Ask five different people about whether or not to use scaffolding and you’ll probably get five different answers. There is a common misconception that ladders and stepladders are banned when traders work at height, but the law recognises that low-risk situations do not require scaffolding. It is a matter of using common sense.
When do you need scaffolding?
It is up to your trader to assess the level of risk and use the appropriate equipment. Fixing a single broken tile on a low roof would not be the same as installing solar panels 20 stories up. It really depends exactly what work you are doing and what level of risk it involves.
Traders do need to ensure their staff are safe as they work on your property. This means working from the ground if possible. If they need to work at height, they must minimise the risk of falling by using existing safe roof areas or scaffolding.
What sort of scaffolding will they need?
Most scaffolding around residential properties will follow an established, standard structure. Supported scaffolding is built from the base upwards to a set design.
However, if it is not possible to use a straightforward standard configuration, a competent person – either a scaffold contractor or designer – must create a bespoke design to ensure the strength, rigidity and stability of the structure while it is built, used and dismantled. Your trader will know if this is necessary.
Will I need a licence?
If your builder or scaffolder needs to put up scaffolding within the boundary of your property there is no need for a licence. However, if any part of the scaffolding needs to go on the pavement or the road outside your property your builder or scaffolder must get a licence from your local council. It is up to them to obtain the licence, but it is your responsibility to check that they have the appropriate paperwork.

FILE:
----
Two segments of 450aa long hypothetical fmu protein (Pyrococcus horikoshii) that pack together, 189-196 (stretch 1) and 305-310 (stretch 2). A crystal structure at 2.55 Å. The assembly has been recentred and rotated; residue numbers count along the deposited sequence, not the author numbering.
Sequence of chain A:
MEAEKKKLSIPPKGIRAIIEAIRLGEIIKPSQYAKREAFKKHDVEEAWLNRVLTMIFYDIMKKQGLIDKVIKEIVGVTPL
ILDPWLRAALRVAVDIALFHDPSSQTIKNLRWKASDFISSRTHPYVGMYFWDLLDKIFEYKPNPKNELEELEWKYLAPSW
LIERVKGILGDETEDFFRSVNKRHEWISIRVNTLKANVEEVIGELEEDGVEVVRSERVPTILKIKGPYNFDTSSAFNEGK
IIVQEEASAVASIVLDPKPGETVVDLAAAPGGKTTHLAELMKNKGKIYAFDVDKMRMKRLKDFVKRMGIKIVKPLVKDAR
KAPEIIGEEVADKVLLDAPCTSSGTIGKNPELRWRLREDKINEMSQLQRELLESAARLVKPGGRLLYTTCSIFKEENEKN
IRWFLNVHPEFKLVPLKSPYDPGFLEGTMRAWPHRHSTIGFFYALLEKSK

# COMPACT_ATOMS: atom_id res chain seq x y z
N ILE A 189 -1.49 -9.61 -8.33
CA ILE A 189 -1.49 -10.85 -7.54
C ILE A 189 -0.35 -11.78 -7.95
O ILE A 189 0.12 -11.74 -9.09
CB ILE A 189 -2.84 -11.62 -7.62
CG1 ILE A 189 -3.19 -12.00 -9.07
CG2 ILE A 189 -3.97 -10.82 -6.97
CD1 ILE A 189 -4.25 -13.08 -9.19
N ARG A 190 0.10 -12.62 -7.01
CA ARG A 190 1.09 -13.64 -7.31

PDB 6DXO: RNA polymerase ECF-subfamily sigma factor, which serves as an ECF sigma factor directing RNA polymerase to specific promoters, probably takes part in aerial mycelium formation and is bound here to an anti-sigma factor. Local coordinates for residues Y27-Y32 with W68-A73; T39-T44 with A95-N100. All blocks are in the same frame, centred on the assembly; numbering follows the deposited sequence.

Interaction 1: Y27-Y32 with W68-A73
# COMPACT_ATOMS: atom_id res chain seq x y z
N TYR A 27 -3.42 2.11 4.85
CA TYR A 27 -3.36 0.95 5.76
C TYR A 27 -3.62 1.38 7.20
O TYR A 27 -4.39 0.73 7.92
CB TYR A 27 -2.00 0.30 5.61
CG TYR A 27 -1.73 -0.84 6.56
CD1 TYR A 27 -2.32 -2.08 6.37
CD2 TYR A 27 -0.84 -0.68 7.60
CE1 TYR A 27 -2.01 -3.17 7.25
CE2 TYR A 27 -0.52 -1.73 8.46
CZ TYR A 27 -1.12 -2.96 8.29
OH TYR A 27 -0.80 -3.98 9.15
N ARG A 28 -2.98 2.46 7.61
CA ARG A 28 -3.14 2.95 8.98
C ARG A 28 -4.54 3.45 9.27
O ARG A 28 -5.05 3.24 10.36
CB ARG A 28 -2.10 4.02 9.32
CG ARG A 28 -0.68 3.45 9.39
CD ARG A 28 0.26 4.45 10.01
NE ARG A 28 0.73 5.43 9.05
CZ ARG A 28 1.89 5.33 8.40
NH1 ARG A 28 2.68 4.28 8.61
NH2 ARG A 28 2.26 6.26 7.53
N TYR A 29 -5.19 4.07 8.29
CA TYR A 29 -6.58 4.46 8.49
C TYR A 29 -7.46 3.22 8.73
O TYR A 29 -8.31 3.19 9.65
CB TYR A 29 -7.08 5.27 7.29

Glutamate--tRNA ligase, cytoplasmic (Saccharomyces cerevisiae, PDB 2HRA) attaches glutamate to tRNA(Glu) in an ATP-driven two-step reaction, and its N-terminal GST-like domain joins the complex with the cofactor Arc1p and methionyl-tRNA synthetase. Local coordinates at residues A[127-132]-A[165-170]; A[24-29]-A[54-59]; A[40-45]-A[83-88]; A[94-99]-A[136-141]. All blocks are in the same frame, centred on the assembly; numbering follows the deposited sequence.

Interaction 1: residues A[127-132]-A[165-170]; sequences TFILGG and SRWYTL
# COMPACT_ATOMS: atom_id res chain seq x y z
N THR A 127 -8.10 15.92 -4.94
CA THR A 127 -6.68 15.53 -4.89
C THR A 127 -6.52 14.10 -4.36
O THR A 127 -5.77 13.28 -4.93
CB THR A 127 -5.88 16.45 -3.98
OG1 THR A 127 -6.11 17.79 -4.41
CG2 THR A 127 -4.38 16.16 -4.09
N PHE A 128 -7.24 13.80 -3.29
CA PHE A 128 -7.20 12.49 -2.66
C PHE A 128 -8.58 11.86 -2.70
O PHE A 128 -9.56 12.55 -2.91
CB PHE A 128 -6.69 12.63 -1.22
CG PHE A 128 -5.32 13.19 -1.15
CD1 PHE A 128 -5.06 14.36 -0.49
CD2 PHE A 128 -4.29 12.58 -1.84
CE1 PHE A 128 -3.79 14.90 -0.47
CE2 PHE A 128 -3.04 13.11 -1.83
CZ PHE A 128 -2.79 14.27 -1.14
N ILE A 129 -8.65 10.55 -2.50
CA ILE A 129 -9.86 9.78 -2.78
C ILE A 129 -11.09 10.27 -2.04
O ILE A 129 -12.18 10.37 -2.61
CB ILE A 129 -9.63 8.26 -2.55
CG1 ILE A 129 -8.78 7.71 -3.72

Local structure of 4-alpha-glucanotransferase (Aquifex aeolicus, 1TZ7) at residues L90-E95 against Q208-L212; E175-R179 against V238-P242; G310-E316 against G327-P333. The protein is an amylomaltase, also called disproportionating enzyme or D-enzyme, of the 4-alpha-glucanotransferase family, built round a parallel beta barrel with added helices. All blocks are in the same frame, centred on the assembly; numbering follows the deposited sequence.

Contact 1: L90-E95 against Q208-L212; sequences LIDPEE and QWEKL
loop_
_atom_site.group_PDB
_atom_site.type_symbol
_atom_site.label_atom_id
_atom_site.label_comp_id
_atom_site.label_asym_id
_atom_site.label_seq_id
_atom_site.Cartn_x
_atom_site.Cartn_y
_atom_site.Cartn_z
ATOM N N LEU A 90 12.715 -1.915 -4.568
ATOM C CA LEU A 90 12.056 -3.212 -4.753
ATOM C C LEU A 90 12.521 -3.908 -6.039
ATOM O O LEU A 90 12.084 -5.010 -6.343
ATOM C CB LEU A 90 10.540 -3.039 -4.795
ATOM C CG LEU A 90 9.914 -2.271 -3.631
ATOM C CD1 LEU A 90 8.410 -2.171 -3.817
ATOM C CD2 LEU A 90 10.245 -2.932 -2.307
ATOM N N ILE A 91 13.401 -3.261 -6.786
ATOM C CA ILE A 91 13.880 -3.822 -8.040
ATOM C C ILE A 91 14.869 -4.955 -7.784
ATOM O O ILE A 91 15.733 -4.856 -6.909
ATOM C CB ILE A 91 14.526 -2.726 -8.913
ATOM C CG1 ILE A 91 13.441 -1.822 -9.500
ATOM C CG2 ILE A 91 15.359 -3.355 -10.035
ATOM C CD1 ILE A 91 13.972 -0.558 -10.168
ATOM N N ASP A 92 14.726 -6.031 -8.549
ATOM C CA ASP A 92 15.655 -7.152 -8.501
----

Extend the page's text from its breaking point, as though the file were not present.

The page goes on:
If there is a risk to the public, you must schedule scaffolding work for quiet times or get a highway closure from your local council.
Who is responsible for health and safety?
For work done on your home NOT in connection with any business, the builder, scaffolder or contractor who is using the scaffolding is responsible for maintaining safety on site.
But the rules are different for individuals, partnerships or companies that have construction work carried out as part of their business. This includes property developers and companies managing domestic properties like landlords, rental agents or estate agents. The Construction (Design and Management) Regulations 2015 state that their main responsibility is to make sure their project is suitably managed, ensuring the health and safety of anyone who might be affected by the work, including the general public.
Who can put up scaffolding?
You must use a builder or scaffolding contractor who is trained and competent to put up scaffolding. This means they need to have the necessary skills, experience and knowledge to manage health and safety. A qualified scaffolder will hold a valid Construction Industry Record Scheme (CISRS) Card – it is up to your trader to check that this person is competent before any work begins.
When should scaffolding be checked for safety?
By law the hirer or user of the scaffolding, must check it, to make sure it is safe:
Before they first use it
Every seven days when it is up
After alterations, damage or extreme weather conditions
Scaffolders face a unique set of risks due to working at height. Builders or scaffolding firms need insurance that covers those risks, including public liability insurance to cover any injury to the public caused by falling items from the scaffold as well as employers’ liability insurance to cover their people if they are injured while working at height. It is worth checking that they have this insurance in place, before starting work.
If you want to ensure that your scaffolding complies with the regulations, one of our Which? Trusted Traders will be able to help.